No, the Bible, at least to my knowledge, doesn’t mention space travel. But I have a hard time believing that God would disapprove of what Anderson — or any of the other six astronauts — were doing up there. I think he understands our need to reach out as far as our abilities can take us.

I also think that we, as African-Americans, should take pride that one of our own was up there doing the "reaching out" for the rest of us whose lives are far too bogged down by the forces of physical, emotional and psychological gravity to ever make it more than a few feet off the ground without an airplane — or whatever else we need to get through the day.

History of history: I think it’s time to set the record straight: We black folks did not get stuck with the shortest month of the year for Black History Month because white folks couldn’t bear to part with a longer month. This was not a conspiracy concocted by The Man.

We — black folks — chose it.

Some of us have already forgotten that the whole idea for Black History Month started out as Negro History Week in 1926. Negro History Week was the brainchild of historian Carter G. Woodson, who is also known as "the father of black history."

The first Negro History Week was celebrated from Feb. 7-14, 1926, because Woodson wanted to pay homage to Abraham Lincoln and Frederick Douglass, both of whom were born in the month of February (Lincoln on Feb. 12, Douglass on Feb. 14). Ten years earlier, Woodson had founded the Journal of Negro History. He believed Negro History Week might better educate larger numbers of both blacks and whites about the contributions made by African-American people to American society and culture.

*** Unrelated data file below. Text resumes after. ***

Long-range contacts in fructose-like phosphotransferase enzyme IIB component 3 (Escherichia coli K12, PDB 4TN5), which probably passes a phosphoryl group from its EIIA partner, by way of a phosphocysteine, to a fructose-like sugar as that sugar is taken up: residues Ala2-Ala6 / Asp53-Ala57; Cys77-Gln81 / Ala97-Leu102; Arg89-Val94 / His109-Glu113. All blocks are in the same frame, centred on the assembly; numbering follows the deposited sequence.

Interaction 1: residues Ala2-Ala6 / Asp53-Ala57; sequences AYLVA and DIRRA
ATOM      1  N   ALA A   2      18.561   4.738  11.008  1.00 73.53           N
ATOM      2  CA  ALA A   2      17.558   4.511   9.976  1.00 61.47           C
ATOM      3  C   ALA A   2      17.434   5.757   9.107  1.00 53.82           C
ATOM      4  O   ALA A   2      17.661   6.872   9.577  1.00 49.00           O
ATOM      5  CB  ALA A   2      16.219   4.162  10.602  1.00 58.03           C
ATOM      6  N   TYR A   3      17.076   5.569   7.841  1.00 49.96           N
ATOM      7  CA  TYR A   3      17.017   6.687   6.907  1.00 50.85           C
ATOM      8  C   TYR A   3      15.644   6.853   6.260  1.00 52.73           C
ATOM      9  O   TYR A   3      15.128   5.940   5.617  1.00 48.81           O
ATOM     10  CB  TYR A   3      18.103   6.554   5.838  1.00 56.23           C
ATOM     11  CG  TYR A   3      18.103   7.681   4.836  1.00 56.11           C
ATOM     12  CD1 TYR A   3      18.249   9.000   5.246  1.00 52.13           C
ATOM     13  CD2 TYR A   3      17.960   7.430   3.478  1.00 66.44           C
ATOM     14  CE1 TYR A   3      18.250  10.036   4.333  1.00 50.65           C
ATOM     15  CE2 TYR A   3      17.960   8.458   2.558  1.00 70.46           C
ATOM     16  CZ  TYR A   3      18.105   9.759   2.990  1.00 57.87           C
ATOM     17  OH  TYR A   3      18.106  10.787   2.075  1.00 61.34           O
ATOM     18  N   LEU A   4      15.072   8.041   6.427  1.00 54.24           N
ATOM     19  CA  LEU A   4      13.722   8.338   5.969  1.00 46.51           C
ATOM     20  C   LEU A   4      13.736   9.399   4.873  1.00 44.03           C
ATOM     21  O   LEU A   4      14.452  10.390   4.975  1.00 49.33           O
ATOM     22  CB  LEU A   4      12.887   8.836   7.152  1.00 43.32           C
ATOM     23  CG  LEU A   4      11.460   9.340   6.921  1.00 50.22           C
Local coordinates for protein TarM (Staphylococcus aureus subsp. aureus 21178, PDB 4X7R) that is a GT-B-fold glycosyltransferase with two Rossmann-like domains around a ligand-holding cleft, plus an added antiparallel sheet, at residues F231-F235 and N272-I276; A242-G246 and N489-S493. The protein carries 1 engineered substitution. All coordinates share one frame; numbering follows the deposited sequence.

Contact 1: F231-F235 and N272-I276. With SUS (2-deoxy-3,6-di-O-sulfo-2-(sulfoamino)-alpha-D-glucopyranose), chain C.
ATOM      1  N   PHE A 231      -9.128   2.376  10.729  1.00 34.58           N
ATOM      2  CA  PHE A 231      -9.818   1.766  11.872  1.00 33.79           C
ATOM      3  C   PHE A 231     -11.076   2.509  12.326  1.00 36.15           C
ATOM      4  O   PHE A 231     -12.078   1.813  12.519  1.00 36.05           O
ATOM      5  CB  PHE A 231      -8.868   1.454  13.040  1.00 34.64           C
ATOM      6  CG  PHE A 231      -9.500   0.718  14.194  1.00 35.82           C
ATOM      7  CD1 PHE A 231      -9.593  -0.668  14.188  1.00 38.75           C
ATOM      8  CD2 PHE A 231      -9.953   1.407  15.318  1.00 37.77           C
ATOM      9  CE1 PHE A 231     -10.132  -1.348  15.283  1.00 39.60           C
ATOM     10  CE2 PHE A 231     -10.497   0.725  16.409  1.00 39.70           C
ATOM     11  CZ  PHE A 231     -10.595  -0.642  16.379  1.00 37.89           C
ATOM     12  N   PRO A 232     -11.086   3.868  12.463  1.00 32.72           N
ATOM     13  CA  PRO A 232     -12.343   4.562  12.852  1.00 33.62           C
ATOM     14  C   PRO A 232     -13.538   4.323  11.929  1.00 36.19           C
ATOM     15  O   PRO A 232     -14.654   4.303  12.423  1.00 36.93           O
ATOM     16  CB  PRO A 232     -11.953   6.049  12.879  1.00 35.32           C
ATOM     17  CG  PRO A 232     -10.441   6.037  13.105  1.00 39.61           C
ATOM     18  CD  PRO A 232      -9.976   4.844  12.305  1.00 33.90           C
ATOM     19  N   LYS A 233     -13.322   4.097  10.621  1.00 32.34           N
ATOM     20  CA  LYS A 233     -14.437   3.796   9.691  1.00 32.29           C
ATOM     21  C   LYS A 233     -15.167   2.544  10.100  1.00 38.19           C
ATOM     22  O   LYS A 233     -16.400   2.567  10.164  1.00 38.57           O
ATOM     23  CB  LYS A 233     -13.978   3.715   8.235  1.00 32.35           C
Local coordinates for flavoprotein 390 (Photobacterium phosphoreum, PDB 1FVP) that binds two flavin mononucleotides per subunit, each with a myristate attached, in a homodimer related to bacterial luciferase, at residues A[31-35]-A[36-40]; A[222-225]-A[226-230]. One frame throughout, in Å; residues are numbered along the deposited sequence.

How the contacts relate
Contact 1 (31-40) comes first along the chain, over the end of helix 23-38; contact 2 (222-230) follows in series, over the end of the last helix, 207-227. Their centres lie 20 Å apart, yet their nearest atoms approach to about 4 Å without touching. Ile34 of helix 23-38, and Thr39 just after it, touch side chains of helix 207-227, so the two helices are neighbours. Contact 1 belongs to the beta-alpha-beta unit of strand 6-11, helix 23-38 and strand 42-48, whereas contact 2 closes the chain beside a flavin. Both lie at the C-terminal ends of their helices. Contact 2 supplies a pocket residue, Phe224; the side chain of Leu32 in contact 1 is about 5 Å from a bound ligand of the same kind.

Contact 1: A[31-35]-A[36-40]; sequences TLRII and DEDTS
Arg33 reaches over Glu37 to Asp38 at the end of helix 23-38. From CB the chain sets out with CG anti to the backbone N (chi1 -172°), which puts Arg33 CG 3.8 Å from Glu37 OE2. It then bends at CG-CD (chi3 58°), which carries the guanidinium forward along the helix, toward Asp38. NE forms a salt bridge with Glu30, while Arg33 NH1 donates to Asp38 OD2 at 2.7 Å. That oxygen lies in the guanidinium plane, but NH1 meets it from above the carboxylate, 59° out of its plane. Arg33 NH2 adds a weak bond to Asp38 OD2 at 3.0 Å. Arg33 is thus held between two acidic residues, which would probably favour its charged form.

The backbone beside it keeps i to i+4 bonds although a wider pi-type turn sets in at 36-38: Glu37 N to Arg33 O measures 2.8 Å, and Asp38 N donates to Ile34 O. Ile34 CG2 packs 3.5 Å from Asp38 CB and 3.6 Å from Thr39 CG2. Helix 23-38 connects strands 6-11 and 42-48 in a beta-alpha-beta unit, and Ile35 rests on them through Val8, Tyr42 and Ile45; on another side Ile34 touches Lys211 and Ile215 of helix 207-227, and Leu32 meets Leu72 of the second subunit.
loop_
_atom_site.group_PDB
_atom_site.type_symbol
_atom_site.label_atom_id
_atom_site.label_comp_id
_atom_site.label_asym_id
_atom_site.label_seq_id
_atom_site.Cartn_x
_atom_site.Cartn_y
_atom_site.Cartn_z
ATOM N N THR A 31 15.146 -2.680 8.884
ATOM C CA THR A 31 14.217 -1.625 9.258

We black folks have enough things to be ticked off about? No need adding unnecessary items to the list.

Future of history? Speaking of things to get ticked off about, the car manufacturer Nissan has decided to participate in the celebration of Black History Month. No, that’s not the part to get ticked off about. What is upsetting a number of black folks, however, is the way in which the company has chosen to participate, namely by erecting billboards in black neighborhoods that diminish the importance of the month in the eyes of some. The billboards say "Black History" with the word "History" crossed out and replaced with "Future." Part of a national campaign by Nissan North America, they are on display in Los Angeles, New York, Chicago, Philadelphia, San Francisco and Atlanta through February.

According to a spokesperson for Nissan, the idea was never to draw the wrath of protesters — which the company has — but rather to get folks to think. I think maybe Nissan ought to stick to what it does best — making cars. I think it needs to put that cleverness to better use in promoting the company as a good place to work for African-Americans and other nonwhites.

Once Nissan starts to do these kinds of things, then maybe I’ll believe Nissan really cares as much about the future of African-Americans as it does about cleverly using them to sell more cars. Keith A. Owens is a Detroit-area writer and musician. E-mail him at